Excerpt: Fortunately for all involved, Malek, working with a script that is more a series of standard tropes than compelling story, presents the right mix of outrageous ego, savage wit, languid ennui, and vulnerable insecurity that makes him empathetic even Mercury is being a jerk.
Excerpt: For a lot of the two hour and 14 minute runtime, I was either baffled by the painfully generic storytelling, disappointed by the lack of insight, or angry at the blatant lies and manipulation by the filmmakers. There is not a single genuine, human, or sincere moment in the entire film.
Excerpt: Rami Malek brings warmth, humor, and a down-to-earth humanity to the larger-than-life Freddie Mercury. But it is the power of Queen’s music — the rousing good cheer, its sheer rock ’n’ roll joy — that fills up this pure brash entertainment.
Excerpt: “Bohemian Rhapsody” might not be the final word on Freddie Mercury, as it could have taken a deeper dive into certain aspects of Freddie’s life, but as a rousing greatest-hits catalogue and a showy, star-making showcase for Rami Malek, it leaves one on an energized note.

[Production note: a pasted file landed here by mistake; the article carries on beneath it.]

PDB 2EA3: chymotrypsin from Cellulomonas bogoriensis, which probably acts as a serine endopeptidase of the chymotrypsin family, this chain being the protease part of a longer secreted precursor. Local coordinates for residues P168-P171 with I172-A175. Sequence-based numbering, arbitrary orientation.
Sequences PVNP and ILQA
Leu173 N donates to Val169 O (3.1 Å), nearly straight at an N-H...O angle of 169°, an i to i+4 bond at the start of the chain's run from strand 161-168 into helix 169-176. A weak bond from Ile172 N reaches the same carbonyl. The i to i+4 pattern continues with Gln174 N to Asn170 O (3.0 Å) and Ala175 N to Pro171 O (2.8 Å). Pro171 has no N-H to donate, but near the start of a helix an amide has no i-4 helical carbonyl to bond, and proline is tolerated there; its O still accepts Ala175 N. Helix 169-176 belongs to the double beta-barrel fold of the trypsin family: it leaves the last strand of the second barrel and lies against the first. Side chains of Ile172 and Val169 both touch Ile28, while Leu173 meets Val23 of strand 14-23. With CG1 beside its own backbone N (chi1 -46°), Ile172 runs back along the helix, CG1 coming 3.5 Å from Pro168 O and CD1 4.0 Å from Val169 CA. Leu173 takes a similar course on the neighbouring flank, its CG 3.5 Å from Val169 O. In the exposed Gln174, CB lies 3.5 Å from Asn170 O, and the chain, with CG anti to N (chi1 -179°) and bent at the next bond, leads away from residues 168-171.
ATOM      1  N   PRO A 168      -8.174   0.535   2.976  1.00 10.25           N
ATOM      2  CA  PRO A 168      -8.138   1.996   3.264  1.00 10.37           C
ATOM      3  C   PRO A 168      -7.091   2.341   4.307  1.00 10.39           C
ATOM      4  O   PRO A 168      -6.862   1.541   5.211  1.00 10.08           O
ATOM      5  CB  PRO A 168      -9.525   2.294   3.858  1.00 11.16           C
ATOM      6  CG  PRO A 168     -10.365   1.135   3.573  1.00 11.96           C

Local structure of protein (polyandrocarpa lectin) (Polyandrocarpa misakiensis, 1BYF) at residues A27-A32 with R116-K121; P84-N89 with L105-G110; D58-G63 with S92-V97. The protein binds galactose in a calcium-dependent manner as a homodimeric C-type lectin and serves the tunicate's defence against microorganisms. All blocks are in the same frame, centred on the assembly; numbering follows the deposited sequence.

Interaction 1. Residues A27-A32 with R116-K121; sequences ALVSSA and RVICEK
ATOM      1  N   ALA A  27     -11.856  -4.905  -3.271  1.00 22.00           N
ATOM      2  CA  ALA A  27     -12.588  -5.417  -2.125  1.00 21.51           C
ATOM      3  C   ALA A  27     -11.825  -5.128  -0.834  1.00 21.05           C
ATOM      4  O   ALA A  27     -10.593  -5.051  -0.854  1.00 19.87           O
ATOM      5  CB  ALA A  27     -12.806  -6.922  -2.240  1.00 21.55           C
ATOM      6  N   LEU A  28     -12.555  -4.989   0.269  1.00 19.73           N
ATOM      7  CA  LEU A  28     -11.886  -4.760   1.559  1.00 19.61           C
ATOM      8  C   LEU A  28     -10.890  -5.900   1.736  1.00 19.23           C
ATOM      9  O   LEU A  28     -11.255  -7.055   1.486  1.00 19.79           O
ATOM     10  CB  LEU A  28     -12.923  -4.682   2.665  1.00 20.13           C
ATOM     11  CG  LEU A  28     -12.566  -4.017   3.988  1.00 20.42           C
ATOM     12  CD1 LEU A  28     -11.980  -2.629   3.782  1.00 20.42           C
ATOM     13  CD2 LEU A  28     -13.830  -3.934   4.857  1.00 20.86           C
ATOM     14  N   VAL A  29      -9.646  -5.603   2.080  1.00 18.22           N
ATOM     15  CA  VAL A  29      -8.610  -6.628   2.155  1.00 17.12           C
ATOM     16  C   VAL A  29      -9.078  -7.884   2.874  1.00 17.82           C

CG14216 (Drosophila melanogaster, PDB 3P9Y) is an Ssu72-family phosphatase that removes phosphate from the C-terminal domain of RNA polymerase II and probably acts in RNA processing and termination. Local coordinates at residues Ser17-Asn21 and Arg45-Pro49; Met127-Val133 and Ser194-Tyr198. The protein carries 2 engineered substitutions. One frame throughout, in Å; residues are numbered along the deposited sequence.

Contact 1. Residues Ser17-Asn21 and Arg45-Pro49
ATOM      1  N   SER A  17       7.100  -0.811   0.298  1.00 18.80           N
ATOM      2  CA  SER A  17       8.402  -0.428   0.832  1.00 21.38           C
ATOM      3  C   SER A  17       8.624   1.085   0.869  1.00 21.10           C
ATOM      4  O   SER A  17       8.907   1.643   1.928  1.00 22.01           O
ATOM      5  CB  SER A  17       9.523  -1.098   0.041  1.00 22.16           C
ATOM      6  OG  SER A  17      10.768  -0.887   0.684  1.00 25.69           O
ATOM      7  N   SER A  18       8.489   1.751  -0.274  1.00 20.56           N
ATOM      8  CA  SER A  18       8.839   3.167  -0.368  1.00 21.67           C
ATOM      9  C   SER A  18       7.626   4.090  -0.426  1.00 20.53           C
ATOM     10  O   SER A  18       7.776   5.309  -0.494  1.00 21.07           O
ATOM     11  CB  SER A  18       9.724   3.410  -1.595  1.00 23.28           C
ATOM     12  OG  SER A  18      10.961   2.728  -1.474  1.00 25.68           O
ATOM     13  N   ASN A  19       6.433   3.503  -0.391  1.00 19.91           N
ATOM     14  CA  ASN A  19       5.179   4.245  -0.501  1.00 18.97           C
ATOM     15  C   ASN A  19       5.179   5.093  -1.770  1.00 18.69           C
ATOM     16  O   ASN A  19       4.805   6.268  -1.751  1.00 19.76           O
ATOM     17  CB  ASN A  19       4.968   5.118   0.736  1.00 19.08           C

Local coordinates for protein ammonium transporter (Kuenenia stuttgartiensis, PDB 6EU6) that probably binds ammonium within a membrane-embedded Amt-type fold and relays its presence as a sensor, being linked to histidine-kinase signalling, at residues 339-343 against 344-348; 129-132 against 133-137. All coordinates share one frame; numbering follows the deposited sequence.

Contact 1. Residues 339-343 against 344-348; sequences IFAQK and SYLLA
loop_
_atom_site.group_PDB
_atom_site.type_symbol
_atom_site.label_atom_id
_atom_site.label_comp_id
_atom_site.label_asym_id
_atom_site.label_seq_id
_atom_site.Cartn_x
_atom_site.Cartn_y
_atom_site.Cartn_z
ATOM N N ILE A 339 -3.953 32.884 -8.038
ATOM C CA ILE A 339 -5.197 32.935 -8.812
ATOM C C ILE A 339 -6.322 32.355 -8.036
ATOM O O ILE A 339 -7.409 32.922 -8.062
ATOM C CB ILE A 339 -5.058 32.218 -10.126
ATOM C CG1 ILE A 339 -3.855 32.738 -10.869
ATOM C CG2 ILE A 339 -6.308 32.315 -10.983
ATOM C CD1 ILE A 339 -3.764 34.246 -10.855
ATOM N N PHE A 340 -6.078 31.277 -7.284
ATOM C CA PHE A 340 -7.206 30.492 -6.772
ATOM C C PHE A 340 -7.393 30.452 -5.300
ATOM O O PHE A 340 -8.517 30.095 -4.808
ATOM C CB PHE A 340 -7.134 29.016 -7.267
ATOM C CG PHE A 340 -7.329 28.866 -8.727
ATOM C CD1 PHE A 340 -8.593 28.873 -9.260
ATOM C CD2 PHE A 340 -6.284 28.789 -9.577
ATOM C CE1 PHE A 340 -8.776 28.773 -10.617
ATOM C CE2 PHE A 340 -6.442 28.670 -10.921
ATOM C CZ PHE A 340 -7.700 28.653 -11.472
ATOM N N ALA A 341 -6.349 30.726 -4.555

Excerpt: The filmmakers are too interested in providing a good time to deliver a great movie. And by making Mercury’s identity issues a band detail instead of his own defining feature, it might even be a bad one.
Excerpt: Bohemian Rhapsody is a massively disappointing film that wastes an opportunity to do anything more than find excuses to play Queen songs in between the incredibly flat and by-the-numbers portrayal of Queen’s rise to fame and Freddie’s personal life.
Excerpt: Bohemian Rhapsody seems to be targeted toward people whose only Queen album in their record collection is the 1991 “Absolute Greatest” compilation, and the generations of earbud-wearing iTunes youngsters who might’ve heard a song with some guys singing “WE WILL, WE WILL ROCK YOU!” being repeated over a stomp-stomp-CLAP beat at a hockey game.
Excerpt: I wasn’t prepared to be impacted by this rock bio — but from the beginning, as wiry Freddie Mercury walks out on stage with his band, Queen, and sings, “Can anybody find me somebody to love?,” his four-octave vocal range, his energy, his physicality and his sheer talent hypnotize.
Excerpt: What should and, frankly, deserved to be a line-blurring and envelope-pushing affair of affairs is, to borrow a pair of friends’ terms, “straight-washed” into something “puritanical” instead of free, open, and, most of all, potent.